Main tenets of the AU Pharmaceutical Manufacturing plan for Africa
Main tenets of the AU Pharmaceutical Manufacturing plan for Africa

Main tenets of the AU Pharmaceutical Manufacturing plan for Africa

1 Unreliable medicine supply systems continue to hamper access. Some of the perceived benefits of local production include:

    • Local production will save foreign exchange;
    • Local production creates jobs, thus alleviating poverty and promoting social development;
    • Technology transfer is aided by local production facilitates;
    • Local production will stimulate exports;
    • Raw materials produced locally will be readily available and at a lower cost;
    • Local production will improve self-sufficiency in drug supply.

2 The leadership of the African Union is committed to ensuring access to essential medicines for countries in need, irrespective of their level of technological development and manufacturing capacity.

3 Pharmaceutical production is capital, technology and knowledge intensive. Technical expertise is absolutely critical, both in terms of sufficient numbers and appropriate skills. The critical factor is the ability of education systems to produce sufficient numbers of skilled personnel in a sustainable manner. It will be necessary to form strong linkages with universities and funders to ensure a sustainable supply of required skills. Africans in the Diaspora can probably assist in this regard, although incentives may have to be identified. At this moment there are very few technical experts with the appropriate qualification and experience to enable the continent to go into large scale primary manufacturing.

4 At national and regional level, the legislative framework needs to be conducive to regionalised local production. This extends beyond legislation that ensures good manufacturing, distribution, laboratory and clinical practice, but also extends to legislation regulating related duties on imported raw materials and intermediates, in addition to related taxes.

5 Pricing policies and legislation linked to market size also have an impact on the extent to which local production can be expanded.

6 A strong link between academic and industrial research needs to be fostered. Technology transfer can meaningfully occur when there is a level of primary production. Innovative manufacturing is in the hands of a few multinationals that have drastically reduced the number of manufacturing sites to a few niche areas around the globe, ideally located close to the more lucrative markets. Location is also influenced by favourable labour costs. A few examples of technology transfer from the north have been for diseases of the developing world, and old technologies that are no longer profit making, such treatment for tuberculosis.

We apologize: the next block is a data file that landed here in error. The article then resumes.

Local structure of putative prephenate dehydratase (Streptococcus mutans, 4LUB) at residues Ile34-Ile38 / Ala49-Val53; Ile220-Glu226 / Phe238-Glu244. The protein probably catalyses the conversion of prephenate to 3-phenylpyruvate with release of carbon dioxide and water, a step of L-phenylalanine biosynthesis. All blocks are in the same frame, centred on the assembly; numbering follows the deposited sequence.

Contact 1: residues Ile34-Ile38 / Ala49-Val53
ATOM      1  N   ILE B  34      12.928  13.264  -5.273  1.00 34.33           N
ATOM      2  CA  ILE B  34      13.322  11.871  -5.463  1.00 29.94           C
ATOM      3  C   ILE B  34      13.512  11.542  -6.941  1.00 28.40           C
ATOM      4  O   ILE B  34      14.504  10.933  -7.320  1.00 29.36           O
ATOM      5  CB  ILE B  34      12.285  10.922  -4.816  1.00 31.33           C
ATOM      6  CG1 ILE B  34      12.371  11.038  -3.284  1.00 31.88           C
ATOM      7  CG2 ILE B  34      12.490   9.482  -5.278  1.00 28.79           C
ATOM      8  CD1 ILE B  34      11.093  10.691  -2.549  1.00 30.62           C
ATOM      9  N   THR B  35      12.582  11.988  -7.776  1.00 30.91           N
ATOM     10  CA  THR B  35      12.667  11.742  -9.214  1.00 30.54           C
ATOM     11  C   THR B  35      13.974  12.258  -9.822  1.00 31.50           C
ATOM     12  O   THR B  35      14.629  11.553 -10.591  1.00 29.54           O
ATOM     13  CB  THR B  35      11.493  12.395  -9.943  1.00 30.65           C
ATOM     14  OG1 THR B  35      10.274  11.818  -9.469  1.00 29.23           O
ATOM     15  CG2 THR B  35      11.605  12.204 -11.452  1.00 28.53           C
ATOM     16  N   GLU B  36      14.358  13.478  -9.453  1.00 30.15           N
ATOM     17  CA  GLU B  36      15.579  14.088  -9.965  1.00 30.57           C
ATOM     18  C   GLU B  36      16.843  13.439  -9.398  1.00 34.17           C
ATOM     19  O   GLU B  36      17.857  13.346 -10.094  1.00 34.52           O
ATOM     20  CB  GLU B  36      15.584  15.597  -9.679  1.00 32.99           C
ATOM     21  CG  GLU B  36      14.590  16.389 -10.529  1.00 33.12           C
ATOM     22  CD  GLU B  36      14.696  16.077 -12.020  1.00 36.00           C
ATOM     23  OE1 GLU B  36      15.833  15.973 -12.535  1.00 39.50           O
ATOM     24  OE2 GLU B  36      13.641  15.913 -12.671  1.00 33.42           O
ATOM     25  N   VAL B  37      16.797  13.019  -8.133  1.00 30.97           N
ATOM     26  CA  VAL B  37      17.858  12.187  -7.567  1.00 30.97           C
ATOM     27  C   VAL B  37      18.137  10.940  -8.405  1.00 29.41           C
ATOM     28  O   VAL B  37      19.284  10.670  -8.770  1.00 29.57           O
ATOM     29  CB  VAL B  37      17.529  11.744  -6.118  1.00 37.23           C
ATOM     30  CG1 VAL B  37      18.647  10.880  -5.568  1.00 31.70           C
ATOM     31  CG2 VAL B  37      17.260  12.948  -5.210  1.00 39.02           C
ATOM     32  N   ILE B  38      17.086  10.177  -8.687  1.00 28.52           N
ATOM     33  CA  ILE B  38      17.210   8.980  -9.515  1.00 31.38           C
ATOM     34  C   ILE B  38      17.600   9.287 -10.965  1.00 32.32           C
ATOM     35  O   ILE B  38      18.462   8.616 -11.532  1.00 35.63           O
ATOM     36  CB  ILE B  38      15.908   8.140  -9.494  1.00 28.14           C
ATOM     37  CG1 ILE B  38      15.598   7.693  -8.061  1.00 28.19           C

7 Other than manufacturing plant and laboratory equipment; reliable, sustainable, reasonably priced electricity and water supplies, and modern IT and telecommunication technologies are critical. Reliable distribution networks are also important. Singapore has highlighted its infrastructure in order to promote pharmaceutical production.

8 Production on the continent is in the hands of the private sector. WHO advises that this may be the best arrangement so that governments concentrate on regulatory mechanisms.

9 The plan must investigate and suggest criteria for determining what is to be produced. Though the primary focus may understandably be on the diseases which contribute more to the burden of disease, like HIV/AIDS, TB and malaria, an investigation needs to be made into whether concentrating only on these priority conditions will lead to sustainability.

10 An honest appraisal of when regulatory systems can be adequately strengthened is a key milestone. Several models to strengthen regulatory systems may be explored. Countries within a region may pool their resources together and form a regulatory system similar to the EU. Countries with weaker regulatory systems would then eventually up-scale their regulatory skills within this umbrella.

11 The plan must have safeguards against monopolistic tendencies by the approved centres. Tools to measure efficiency the fairness and competitiveness of prices must be developed, implemented and continuously monitored. A strategy needs to be developed for countries that do not have manufacturing capacity to share benefits and tasks from the plan, other than medicines.

12 Manufacturing requires highly skilled scientists, engineers, technicians, etc. Modern production is technology driven and may not create many entry level jobs. There are however possibilities of job creation across the value chain if we embark on research through development, production and distribution. Jobs can be created in public research organisations, small and medium biotech companies, upstream in engineering and downstream in public health services.

13 Export markets can only be achieved with innovation, competitive prices and quality. Government-driven procurement often protects local products through preference margins in government tenders. This may distort the market, as local small companies may not even attempt to be competitive. Raw materials and intermediates are manufactured by a few players and the quantities produced are not too large. An analysis would have to be made to establish whether manufacturing raw materials is cheaper than importing them.

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